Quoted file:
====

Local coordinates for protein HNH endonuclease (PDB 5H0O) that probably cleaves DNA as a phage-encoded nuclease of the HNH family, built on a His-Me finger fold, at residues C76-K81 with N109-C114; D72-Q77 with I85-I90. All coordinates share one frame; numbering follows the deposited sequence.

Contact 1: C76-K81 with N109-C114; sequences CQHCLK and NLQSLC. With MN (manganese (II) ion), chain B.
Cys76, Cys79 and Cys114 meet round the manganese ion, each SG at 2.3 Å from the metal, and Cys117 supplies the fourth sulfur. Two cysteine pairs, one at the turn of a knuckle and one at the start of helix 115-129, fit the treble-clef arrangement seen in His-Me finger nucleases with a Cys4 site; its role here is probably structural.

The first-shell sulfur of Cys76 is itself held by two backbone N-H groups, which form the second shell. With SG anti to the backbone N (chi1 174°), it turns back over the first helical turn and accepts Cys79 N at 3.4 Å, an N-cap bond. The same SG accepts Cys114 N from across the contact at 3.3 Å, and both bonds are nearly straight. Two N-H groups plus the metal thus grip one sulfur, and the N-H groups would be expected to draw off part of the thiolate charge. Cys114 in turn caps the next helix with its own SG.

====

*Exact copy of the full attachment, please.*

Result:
Local coordinates for protein HNH endonuclease (PDB 5H0O) that probably cleaves DNA as a phage-encoded nuclease of the HNH family, built on a His-Me finger fold, at residues C76-K81 with N109-C114; D72-Q77 with I85-I90. All coordinates share one frame; numbering follows the deposited sequence.

Contact 1: C76-K81 with N109-C114; sequences CQHCLK and NLQSLC. With MN (manganese (II) ion), chain B.
Cys76, Cys79 and Cys114 meet round the manganese ion, each SG at 2.3 Å from the metal, and Cys117 supplies the fourth sulfur. Two cysteine pairs, one at the turn of a knuckle and one at the start of helix 115-129, fit the treble-clef arrangement seen in His-Me finger nucleases with a Cys4 site; its role here is probably structural.

The first-shell sulfur of Cys76 is itself held by two backbone N-H groups, which form the second shell. With SG anti to the backbone N (chi1 174°), it turns back over the first helical turn and accepts Cys79 N at 3.4 Å, an N-cap bond. The same SG accepts Cys114 N from across the contact at 3.3 Å, and both bonds are nearly straight. Two N-H groups plus the metal thus grip one sulfur, and the N-H groups would be expected to draw off part of the thiolate charge. Cys114 in turn caps the next helix with its own SG.